PEANUTS | Characters not ‘carbon copies;’ FOOTGOLF | FootGolf could

Cranford calls its message delivery ‘brilliant’ ease recession woes for courses CONTINUED FROM PAGE 1 Cranford applied for grant money to move forward with the project, of which the show depended on. For a moment the project looked as if it would not come together. “I had thought, ‘Oh well, it’s not going to happen,’” Cranford said. “So I was thrilled and honestly shocked when I got the letter.” Working with a cast of actors on capturing the characters they already know and love was an experience Cranford said he considered valuable. The characters themselves are not carbon copies of their comic counterparts, but will be recognizable. “The characters don’t go by their original names, due to li-

censing issues, but you know instantly who they are,” Cranford said. “What I said to them while we were talking through character development was that, ‘We know these characters, we have their home movies. We know what it was like for them at Christmas and Thanksgiving.’” The character traits that audiences around the world have come to love about the Peanuts do come back to haunt them. “The things that were a part of each character’s makeup have gone wrong,” Cranford said. “For example, Lucy is the psychiatrist who’s always offering advice, and now she can’t deal with her own problems. It shows that these happy, normal children are not healthy as adults, and that’s happening in

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our society more and more.” There’s a method to the childhood-shaking madness, according to Cranford, and the timing is a part of the plan as well. “I think it’s brilliant to use the Peanuts characters to send these messages, because there’s a comfort in knowing their histories,” Cranford said. “Dog Sees God: Confessions of a Teenage Blockhead” opens today and plays through Saturday, all at 7:30 p.m. Tickets are $4 at the door, cash only. “The important part isn’t that they’re the Peanuts,” Cranford said. “That’s the hook. What it’s about is kids dealing with these horrible issues. Unfortunately, even after 10 years, this is still an important, relevant piece.”

Immersion in cold water can induce shock followed by swimming failure. These two stages pose a significant risk of drowning, even for experienced swimmers, because it causes the person to gasp reflexively. Hypothermia soon follows if the person remains in the water. The Army Corps of Engineers recommends all swimmers and fishers in area lakes to dress according to the water temperature, not the air temperature, and to wear a life jacket at all times.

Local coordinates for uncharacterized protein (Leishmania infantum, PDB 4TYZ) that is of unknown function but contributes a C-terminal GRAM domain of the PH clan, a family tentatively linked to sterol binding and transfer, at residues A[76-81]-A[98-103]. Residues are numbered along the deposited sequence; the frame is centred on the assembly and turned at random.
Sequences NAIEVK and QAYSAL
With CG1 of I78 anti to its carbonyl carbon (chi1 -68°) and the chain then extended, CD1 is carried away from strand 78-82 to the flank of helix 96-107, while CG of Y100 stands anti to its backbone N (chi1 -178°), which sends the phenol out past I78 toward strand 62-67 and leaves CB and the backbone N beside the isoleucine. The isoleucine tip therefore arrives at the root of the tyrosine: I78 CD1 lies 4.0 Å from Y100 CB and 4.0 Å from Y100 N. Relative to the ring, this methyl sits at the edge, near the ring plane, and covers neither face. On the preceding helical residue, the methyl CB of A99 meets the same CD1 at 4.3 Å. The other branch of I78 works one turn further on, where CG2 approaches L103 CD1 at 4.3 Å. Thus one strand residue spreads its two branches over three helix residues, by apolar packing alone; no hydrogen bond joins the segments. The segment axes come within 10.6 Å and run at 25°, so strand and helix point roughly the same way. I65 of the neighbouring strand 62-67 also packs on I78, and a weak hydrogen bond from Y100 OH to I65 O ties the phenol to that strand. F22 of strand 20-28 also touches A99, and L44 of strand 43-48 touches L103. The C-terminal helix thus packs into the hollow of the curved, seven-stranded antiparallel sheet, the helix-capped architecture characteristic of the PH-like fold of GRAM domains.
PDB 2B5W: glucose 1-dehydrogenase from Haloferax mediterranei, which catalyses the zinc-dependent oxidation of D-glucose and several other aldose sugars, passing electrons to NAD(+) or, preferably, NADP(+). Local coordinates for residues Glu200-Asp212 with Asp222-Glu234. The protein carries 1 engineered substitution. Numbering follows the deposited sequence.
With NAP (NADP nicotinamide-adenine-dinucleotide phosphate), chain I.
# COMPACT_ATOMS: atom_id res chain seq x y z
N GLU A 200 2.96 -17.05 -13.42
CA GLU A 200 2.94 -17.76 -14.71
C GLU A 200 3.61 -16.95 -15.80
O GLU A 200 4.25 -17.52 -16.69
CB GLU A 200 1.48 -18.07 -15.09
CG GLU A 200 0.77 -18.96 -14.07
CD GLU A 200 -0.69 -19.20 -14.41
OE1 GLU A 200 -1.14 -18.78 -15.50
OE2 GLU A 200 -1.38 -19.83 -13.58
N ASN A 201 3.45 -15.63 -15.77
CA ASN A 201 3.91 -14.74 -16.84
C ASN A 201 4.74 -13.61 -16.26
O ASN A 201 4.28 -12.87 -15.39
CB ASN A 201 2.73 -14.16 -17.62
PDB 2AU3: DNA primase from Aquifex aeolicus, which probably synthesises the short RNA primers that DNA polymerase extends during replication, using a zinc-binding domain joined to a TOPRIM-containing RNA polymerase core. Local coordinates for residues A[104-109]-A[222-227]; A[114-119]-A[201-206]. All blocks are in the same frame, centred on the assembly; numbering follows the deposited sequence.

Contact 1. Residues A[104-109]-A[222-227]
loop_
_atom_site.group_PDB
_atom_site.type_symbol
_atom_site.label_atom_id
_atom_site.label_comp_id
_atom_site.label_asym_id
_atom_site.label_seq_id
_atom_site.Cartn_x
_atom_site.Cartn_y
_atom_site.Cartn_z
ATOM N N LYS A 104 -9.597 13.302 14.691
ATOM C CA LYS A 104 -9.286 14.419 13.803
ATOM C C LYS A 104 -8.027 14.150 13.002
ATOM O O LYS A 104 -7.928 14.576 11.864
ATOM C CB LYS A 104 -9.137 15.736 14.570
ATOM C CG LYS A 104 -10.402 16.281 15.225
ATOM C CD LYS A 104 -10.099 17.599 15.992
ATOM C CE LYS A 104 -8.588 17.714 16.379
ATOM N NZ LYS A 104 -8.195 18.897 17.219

Indian wildlife conservationists to speak at Sunset Zoo 349/700 pints If you want to donate today, blood donation stations will be located at: K-State Student Union, second floor (10:30 a.m. to 4:30 p.m.) Putnam Hall (2:30-8 p.m.)

“Since we were building into an existing golf course, all we needed to add were the holes — which only took around two days to dig and set — and stakes for the tees,” Fateley said. When it comes to the art of business, finding a niche market can draw in new paying customers. In the mid 1960s, Sherman Poppen built the first snowboard for his daughters and unknowingly created an alternative source of income for ski resorts. People who wouldn’t ski had another way to spend their time on the slopes, and the resorts saw their profits soar. Fifty years later, as more golf courses close than open a year, some golf course owners are trying to find a secondary market in the form of FootGolf to ease any financial struggles.

However, since FootGolf shares space with traditional golf, competition for popularity will become inevitable, Fry said. “Golf has about 600 years of history behind it, so that definitely puts FootGolf at a disadvantage,” he said. “Since the sport has only existed nationally for three years, it’s probably too early to tell if FootGolf will be as popular as traditional golf.” Fateley shared a similar opinion about FootGolf’s potential popularity, but also said that the sport has a ways to go before gaining the same notoriety as golf. “No, I don’t think that it will be as popular,” he said. “But then again, 20 years ago I didn’t think that everyone would own a cell phone. It’s very hard to predict how people will react to new things.”

BRIEFS | Sunset Zoo hosts free lecture on sloths CONTINUED FROM PAGE 1

349 pints


Two guests will be coming to the Sunset Zoo to speak about their efforts to save the sloth bear. Geeta Seshamani and Kartick Satyanarayan, co-founders of Wildlife SOS, will hold a free lecture to the public at the zoo’s Nature Exploration Center on

April 23 at 7 p.m. Wildlife SOS was founded in 1995. The organization has been credited with unconventional methods to reduce poaching of the sloth bears native to South Asia, as well as bringing an end to the practice of using trained sloth bears in street performances. According to National Geographic, sloth bears are currently listed as a “threatened” species. Their population has been declining for years due to habitat loss and poaching.

The Graduate School announces final doctoral dissertations The final doctoral dissertation of Ronell Cainong, “Development and Molecular Cytogenetic Characterization of Alien Introgressions Conferring Resistance to Hessian Fly and Fusarium Head Blight in Wheat,” will be held April 21 at 9 a.m. in Throckmorton Hall room 2002. The final doctoral dissertation of Lindsay Kubina, “Problem-Solving